What is joy? It is not something we have to seek after, for it is already inside us. It is a state of mind. It is understanding and acceptance of life and of who we are at this very moment. It is peace and contentment. In the midst of all the chaos around us, it is the calm serenity that we feel inside. And it is contagious, as Swami notes–others will involuntarily become overcome with it just by being in its presence. So if our time on this world could end at any minute, “why not die happily, laughing?”

Over the years, I have come to realize that I determine my own level of joy. And with a simple choice each day, it becomes easy to experience it and to share it with others in my life. When I wake up in the morning, I can remind myself that today is a joy-filled day. And when things do not seem to work out as I had hoped, or difficulties come my way, I can keep a healthy level of peace and serenity about me.

Peace and joy in our lives is free. So why not smile at others? Why not experience it and share it among those you encounter? Why not live your life in a way that on the day you die, you do so in happiness and joy?

Choose to have a happy and joy-filled state of mind today.

Questions to consider:

Are you joyful? Is it easy to be so?

Which situations bring you the most joy? How often do you experience them? How often do you seek them out?

Is joy the norm or the exception in those people that you know?

For further thought:

“I want a life that sizzles and pops and makes me laugh out loud. And I don’t want to get to the end, or to tomorrow, even, and realize that my life is a collection of meetings and pop cans and errands and receipts and dirty dishes. I want to eat cold tangerines and sing out loud in the car with the windows open and wear pink shoes and stay up all night laughing and paint my walls the exact color of the sky right now. I want to sleep hard on clean white sheets and throw parties and eat ripe tomatoes and read books so good they make me jump up and down, and I want my everyday to make God belly laugh, glad that he gave life to someone who loves the gift.” ~ Shauna Niequist

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Sermon By Example

“A good example is the best sermon.” ~ Benjamin Franklin … 

As a parent, these words strike an important note in my heart. The things I do, and the examples I set, resonate through the lives of those who observe and learn from me–primarily my children. If I tell them not to use bad words, and then use them myself, the message they get is that it is ok to speak them. If I tell them to respect others, but then turn around and show disrespect towards someone, guess what they learn.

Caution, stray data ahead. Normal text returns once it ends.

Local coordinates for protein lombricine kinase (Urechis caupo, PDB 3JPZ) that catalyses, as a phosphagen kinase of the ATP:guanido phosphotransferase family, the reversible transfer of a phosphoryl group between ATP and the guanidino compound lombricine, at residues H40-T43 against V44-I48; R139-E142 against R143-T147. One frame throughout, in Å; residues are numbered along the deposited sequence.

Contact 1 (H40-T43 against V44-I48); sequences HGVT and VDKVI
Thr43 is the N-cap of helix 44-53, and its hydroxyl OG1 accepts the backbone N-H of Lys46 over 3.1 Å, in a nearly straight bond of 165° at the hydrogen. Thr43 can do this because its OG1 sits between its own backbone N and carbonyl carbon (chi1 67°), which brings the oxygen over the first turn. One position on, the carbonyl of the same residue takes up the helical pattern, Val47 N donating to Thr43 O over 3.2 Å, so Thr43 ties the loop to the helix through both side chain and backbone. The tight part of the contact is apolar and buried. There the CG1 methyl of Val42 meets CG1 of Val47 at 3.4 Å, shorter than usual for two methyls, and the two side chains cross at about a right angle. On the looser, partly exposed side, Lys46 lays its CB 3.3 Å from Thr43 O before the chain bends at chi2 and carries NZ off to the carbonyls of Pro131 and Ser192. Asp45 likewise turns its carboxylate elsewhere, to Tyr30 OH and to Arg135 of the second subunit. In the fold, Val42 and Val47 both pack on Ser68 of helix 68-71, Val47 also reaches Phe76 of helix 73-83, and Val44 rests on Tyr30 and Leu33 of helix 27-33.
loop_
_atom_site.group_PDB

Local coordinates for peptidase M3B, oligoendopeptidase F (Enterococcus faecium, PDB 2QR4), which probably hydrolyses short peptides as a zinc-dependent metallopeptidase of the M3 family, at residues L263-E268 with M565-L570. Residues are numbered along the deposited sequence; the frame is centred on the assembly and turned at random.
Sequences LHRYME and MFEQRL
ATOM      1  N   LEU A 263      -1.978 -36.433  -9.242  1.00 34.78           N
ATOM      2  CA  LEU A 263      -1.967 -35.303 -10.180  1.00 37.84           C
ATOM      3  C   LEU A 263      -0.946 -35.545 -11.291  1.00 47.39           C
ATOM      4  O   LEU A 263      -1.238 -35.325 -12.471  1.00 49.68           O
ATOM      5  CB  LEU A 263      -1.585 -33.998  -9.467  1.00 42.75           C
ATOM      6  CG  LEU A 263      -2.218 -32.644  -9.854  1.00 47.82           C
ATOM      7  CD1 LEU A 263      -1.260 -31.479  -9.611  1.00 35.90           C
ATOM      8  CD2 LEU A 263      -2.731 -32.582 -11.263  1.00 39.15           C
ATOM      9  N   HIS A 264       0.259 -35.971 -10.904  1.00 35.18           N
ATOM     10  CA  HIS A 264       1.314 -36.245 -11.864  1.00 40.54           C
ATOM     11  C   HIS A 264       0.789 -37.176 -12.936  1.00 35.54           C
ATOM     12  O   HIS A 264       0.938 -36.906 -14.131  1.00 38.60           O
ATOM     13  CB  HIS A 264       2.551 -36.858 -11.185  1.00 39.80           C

One of the most powerful examples I set for my children is the way I treat my wife, for it is through the examples of how we treat our spouse, that our children will come to understand and form the basis of how they will treat their spouse when they grow older. Furthermore, such examples are cyclical, often passed down from generation to generation. This is one of the main causes of broken homes and abusive relationships–bad examples passed on over the years from parents to children.

Am I a good role model? Do I do the things I encourage others to do, and not do the things I tell others not to do? Do I carry myself in a way that promotes adding positively to my life and the lives of those around me? Am I an example of love, kindness, compassion, and helpfulness? Am I a man of integrity and character–having strong morals and ethics as well as putting them to use for others to see?

Make a conscious decision to be a good role model to others in life. Know that if you can show even one person the positive effects of leading a good life, they will have the opportunity to learn from it and emulate it in their own life. And each life you touch, is another ripple in the stillness of the water, each ripple has the potential to stir up the entirety of the pond. You affect lives whether you know it or not. Choose to make that effect a positive one.

Make sure you teach other positive things through your examples today.

Questions to consider:

Who are you a role model for? In what ways?

What is the message that you send to others through your examples?

Are you an encouraging force in the world, or a discouraging one?

For further thought:

“It is not fair to ask of others what you are unwilling to do yourself.” ~ Eleanor Roosevelt